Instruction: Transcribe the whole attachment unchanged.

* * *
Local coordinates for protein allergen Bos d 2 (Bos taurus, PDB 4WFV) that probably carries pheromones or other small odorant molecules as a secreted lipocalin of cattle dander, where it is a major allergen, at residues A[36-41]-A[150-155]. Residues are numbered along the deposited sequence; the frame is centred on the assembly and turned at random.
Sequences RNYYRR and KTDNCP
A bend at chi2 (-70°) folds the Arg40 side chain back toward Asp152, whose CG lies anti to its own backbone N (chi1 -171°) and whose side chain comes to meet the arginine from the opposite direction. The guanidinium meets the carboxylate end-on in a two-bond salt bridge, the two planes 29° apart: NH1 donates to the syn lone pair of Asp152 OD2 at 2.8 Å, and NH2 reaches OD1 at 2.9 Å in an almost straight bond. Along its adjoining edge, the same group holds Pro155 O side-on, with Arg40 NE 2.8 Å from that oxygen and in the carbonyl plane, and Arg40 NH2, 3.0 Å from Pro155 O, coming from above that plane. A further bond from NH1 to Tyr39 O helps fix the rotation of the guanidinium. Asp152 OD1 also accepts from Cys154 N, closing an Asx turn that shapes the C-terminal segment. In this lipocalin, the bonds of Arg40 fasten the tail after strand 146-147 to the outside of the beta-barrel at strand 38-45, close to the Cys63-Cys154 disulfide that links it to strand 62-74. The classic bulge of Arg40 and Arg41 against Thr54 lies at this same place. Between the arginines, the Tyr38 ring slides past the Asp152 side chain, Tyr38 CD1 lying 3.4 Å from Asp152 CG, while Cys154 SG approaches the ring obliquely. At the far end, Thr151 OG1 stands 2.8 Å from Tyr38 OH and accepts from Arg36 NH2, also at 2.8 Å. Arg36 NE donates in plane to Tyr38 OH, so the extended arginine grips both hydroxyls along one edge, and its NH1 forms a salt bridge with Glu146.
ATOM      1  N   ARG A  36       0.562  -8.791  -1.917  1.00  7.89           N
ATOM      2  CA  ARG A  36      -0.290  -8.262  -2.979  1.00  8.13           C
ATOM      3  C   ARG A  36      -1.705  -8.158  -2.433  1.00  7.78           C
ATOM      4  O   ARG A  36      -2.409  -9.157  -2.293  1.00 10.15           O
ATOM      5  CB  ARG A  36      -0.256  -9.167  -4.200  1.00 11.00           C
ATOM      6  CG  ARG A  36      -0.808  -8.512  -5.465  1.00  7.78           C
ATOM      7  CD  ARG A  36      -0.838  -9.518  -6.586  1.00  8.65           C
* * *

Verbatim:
Local coordinates for protein allergen Bos d 2 (Bos taurus, PDB 4WFV) that probably carries pheromones or other small odorant molecules as a secreted lipocalin of cattle dander, where it is a major allergen, at residues A[36-41]-A[150-155]. Residues are numbered along the deposited sequence; the frame is centred on the assembly and turned at random.
Sequences RNYYRR and KTDNCP
A bend at chi2 (-70°) folds the Arg40 side chain back toward Asp152, whose CG lies anti to its own backbone N (chi1 -171°) and whose side chain comes to meet the arginine from the opposite direction. The guanidinium meets the carboxylate end-on in a two-bond salt bridge, the two planes 29° apart: NH1 donates to the syn lone pair of Asp152 OD2 at 2.8 Å, and NH2 reaches OD1 at 2.9 Å in an almost straight bond. Along its adjoining edge, the same group holds Pro155 O side-on, with Arg40 NE 2.8 Å from that oxygen and in the carbonyl plane, and Arg40 NH2, 3.0 Å from Pro155 O, coming from above that plane. A further bond from NH1 to Tyr39 O helps fix the rotation of the guanidinium. Asp152 OD1 also accepts from Cys154 N, closing an Asx turn that shapes the C-terminal segment. In this lipocalin, the bonds of Arg40 fasten the tail after strand 146-147 to the outside of the beta-barrel at strand 38-45, close to the Cys63-Cys154 disulfide that links it to strand 62-74. The classic bulge of Arg40 and Arg41 against Thr54 lies at this same place. Between the arginines, the Tyr38 ring slides past the Asp152 side chain, Tyr38 CD1 lying 3.4 Å from Asp152 CG, while Cys154 SG approaches the ring obliquely. At the far end, Thr151 OG1 stands 2.8 Å from Tyr38 OH and accepts from Arg36 NH2, also at 2.8 Å. Arg36 NE donates in plane to Tyr38 OH, so the extended arginine grips both hydroxyls along one edge, and its NH1 forms a salt bridge with Glu146.
ATOM      1  N   ARG A  36       0.562  -8.791  -1.917  1.00  7.89           N
ATOM      2  CA  ARG A  36      -0.290  -8.262  -2.979  1.00  8.13           C
ATOM      3  C   ARG A  36      -1.705  -8.158  -2.433  1.00  7.78           C
ATOM      4  O   ARG A  36      -2.409  -9.157  -2.293  1.00 10.15           O
ATOM      5  CB  ARG A  36      -0.256  -9.167  -4.200  1.00 11.00           C
ATOM      6  CG  ARG A  36      -0.808  -8.512  -5.465  1.00  7.78           C
ATOM      7  CD  ARG A  36      -0.838  -9.518  -6.586  1.00  8.65           C